It is 100 years of amalgamation, but we are still talking about how to live together, about how to share resources, the basic things. Is that the stage we should be now and when do you think we will get over this?
I don’t think any nation will ever get over this. Dialogue, development are necessary in the human condition. You cannot have stagnation. You have to have constant improvement and inprovement includes sitting down and negotiating. That is how nations improve. Even now, the United Kingdom that we talk about, they are still talking about Wales, about Scotland. So, there is nothing wrong with what we are doing. The important thing is that we are trying to see where things have gone wrong, we improve them, where things are going right, we continue to build on them. There is nothing wrong with talking and it is not an addmission of any failure at all. To move forward, you need to constantly improve your arrangement to improve upon them, to strengthen them, to build and continue to build the nation.
Concerning the centenary celebration, there are views that we don’t really have much to celebrate considering the killings in the North and our level of development. Do we really have cause to celebrate?
You see, it is just like a birthday. It is an important moment for stock-taking. You mark it in order to say, where are you? What have you done wrong? What can you improve upon? It is just a moment of stock taking and reflection, that is how I see the centenary celebration.
Let’s go back to your period at the National Assembly. The first crop of legislators in 1999 faced a major controversy – furniture allowance. People wondered why such amount should be given to their representatives to buy furniture. But now we have millions being given to the current lawmakers as quarterly allowance. Are there moments when you sit back and wonder why such huge funds should be gulped by lawmakers?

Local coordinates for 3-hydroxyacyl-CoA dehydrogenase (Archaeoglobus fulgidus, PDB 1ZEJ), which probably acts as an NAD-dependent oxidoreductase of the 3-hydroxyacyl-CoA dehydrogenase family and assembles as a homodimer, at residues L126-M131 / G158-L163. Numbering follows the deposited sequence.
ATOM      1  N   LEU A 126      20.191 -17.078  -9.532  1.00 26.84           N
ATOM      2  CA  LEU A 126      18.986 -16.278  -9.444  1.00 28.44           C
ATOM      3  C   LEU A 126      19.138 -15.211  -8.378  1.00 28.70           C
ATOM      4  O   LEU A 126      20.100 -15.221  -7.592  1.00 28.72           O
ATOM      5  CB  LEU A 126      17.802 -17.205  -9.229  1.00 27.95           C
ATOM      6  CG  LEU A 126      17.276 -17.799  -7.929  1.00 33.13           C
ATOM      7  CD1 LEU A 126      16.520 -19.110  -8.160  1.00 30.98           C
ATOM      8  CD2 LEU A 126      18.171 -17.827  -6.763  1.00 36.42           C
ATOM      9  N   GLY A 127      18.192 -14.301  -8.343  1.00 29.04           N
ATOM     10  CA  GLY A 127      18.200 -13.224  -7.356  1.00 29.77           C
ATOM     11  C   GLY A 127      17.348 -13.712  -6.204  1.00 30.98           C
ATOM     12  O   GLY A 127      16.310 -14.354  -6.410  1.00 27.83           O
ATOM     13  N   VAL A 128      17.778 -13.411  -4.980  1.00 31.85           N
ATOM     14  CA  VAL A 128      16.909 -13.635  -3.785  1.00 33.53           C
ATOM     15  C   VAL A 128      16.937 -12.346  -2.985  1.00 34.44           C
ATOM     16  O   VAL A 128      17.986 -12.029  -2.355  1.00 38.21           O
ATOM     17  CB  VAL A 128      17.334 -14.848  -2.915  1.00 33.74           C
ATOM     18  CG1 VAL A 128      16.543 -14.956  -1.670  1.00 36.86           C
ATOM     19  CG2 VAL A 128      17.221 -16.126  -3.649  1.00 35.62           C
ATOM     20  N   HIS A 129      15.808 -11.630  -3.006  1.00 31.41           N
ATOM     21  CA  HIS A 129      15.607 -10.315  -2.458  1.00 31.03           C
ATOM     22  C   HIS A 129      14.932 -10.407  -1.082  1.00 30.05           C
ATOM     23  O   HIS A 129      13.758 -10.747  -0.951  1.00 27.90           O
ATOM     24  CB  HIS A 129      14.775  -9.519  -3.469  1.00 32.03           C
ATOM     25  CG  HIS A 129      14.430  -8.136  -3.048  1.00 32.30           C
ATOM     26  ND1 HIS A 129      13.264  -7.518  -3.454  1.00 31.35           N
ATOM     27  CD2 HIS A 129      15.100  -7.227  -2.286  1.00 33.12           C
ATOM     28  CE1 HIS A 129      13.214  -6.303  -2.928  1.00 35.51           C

I think that, as I said before, there is nothing that is sacrosant. You make mistakes, you correct them, you discuss, you review. I believe that it doesn’t matter what it is, we will constantly review these things. So, you constantly review. If for instance, it is not enough for capital and there is too much for recurrent, you look at the total recurrent. But you don’t look only at the National Assembly, you look at the total recurrent and try and make a policy that is consistent. I believe that a review of our overall recurrent expenditure ought to be done but you shouldn’t single out any particular one. Review the totality of the overall recurrent expenditure and come out with policies that are across the board.
There is still a debate over the role of the National Assembly in the budgetting process and oversight functions. From experience, what do you think is the role of the legislature in these areas?
You see, this tension between the executive and the legislature is good for Nigeria. The minute that tension stops, then you know that either the executive or the legislature is not doing its work properly. So that tension is necessary to keep the system going. There has to be checks and and balances, and how you see the checks working is that there is tension. So, the executive will have their own interpretation, the National Assembly will have their own interpretation. Overtime, things will work themselves out. But that tension between the executive and the legislature is key as in check and balance and the nation benefits from it.